[PROVISIONAL TRANSLATION FROM Persian]

 

[Translator’s notes appear in square brackets.]

[Personal information has been redacted.]

[The excerpt below is from the section of the article that pertains to the Baha’i Faith]

 

[Newspaper:] Kayhan

[Date:] Sunday, 20 Esfand 1357 [11 March 1979] - 12 Rabi`ath-Thani 1399

[Issue No:] 10658

[Page:] 3

 

Ayatollah Taleghani: No One Forces Women to Wear Hijab.

Some elements are trying to separate a great faction of the Revolution—the women—from the Revolution.

  • We do not let anyone insult women.

His Honour Ayatollah Taleghani, before the passing of his wife, which occurred last Friday, participated in a radio and television interview and responded to the questions of a reporter regarding the hijab and gave some explanation regarding women working in offices and departments and wearing the Islamic and religious hijab.

…It is not even obligatory for Muslim women [to wear the hijab]—what obligation?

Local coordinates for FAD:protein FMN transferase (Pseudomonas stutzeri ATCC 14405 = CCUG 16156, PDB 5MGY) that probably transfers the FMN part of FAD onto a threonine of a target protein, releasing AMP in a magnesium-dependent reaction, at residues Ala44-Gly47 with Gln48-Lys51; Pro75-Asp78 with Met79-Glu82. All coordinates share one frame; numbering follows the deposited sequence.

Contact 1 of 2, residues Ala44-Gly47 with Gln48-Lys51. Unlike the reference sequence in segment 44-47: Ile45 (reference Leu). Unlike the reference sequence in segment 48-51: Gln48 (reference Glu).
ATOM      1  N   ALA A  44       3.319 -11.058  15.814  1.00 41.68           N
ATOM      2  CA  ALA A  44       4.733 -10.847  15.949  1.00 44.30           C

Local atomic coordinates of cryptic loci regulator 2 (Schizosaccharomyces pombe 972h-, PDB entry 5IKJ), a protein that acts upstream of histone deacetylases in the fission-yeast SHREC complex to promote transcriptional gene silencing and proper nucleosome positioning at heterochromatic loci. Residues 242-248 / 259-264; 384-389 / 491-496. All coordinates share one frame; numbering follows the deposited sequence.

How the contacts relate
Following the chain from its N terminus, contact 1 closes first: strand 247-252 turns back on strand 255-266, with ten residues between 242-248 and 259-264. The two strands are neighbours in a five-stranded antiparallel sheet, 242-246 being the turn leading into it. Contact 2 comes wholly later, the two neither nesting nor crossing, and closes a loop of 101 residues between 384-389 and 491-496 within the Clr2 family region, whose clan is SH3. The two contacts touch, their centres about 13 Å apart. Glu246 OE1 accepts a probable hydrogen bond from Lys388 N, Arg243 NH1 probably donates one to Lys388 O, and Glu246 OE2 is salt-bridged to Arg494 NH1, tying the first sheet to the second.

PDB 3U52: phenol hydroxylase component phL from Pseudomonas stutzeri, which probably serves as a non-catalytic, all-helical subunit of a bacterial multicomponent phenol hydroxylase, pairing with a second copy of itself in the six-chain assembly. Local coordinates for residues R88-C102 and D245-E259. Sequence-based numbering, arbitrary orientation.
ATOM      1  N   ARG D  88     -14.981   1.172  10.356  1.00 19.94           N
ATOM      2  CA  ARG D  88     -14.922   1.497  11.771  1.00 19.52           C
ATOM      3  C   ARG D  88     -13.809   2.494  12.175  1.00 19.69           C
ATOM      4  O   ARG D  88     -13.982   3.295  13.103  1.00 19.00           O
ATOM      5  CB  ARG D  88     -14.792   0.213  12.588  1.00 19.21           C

His Honour Ayatollah Khomeini advised—as a father advising and guiding his own child—that, if you are like this or act like this, as I have advised you, you would be better able to glorify the spirit of Islam and the Iranian tradition, and to protect your independence and your identity.

While this [hijab] is not obligatory for [Muslims], how can we say that the religious minorities of Christians, Zoroastrians and Jews should wear hijab—most of whom, especially the Jews and Zoroastrians that I have encountered, observe the old Iranian tradition [of hijab]. It is not even obligatory for them.

In Islam, as we have said time and again and have even demonstrated in practice, the official religious minorities such as Christians, Zoroastrians, Jews and other minorities, which have always been part of this land and well-respected, have never been treated differently than others in their social and economic lives—and some of them have had even better [lives] than many Muslims. Even for those minorities that are called the religious sects—not that I say that they are proper religions; they are fabricated, and are [considered as] colonialist sects and Israeli sects and they have been instruments of the politics of colonialism and the espionage of Israelis—[even for them,] we forbade people to disturb them.

In this country, some Jews who had gone to Israel and had to flee from there have themselves confessed that here [in Iran], they enjoy a much better life than in Israel and there are more possibilities for them [here] than in any other place.